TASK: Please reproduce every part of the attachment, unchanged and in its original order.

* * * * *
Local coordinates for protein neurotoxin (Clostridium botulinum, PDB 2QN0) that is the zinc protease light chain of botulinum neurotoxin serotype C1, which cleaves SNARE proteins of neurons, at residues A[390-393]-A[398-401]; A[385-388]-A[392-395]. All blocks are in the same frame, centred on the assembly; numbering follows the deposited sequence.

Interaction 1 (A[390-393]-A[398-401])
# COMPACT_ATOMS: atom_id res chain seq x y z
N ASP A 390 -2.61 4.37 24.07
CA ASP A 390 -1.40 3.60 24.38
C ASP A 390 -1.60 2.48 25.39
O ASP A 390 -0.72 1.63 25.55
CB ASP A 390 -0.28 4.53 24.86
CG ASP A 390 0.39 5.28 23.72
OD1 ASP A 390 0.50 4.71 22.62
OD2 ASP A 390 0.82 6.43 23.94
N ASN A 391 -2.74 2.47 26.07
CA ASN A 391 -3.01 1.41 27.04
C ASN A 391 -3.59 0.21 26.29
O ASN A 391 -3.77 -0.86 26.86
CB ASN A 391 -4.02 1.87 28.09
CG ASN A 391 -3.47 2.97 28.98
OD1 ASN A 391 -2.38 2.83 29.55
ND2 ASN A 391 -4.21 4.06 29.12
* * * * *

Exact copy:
Local coordinates for protein neurotoxin (Clostridium botulinum, PDB 2QN0) that is the zinc protease light chain of botulinum neurotoxin serotype C1, which cleaves SNARE proteins of neurons, at residues A[390-393]-A[398-401]; A[385-388]-A[392-395]. All blocks are in the same frame, centred on the assembly; numbering follows the deposited sequence.

Interaction 1 (A[390-393]-A[398-401])
# COMPACT_ATOMS: atom_id res chain seq x y z
N ASP A 390 -2.61 4.37 24.07
CA ASP A 390 -1.40 3.60 24.38
C ASP A 390 -1.60 2.48 25.39
O ASP A 390 -0.72 1.63 25.55
CB ASP A 390 -0.28 4.53 24.86
CG ASP A 390 0.39 5.28 23.72
OD1 ASP A 390 0.50 4.71 22.62
OD2 ASP A 390 0.82 6.43 23.94
N ASN A 391 -2.74 2.47 26.07
CA ASN A 391 -3.01 1.41 27.04
C ASN A 391 -3.59 0.21 26.29
O ASN A 391 -3.77 -0.86 26.86
CB ASN A 391 -4.02 1.87 28.09
CG ASN A 391 -3.47 2.97 28.98
OD1 ASN A 391 -2.38 2.83 29.55
ND2 ASN A 391 -4.21 4.06 29.12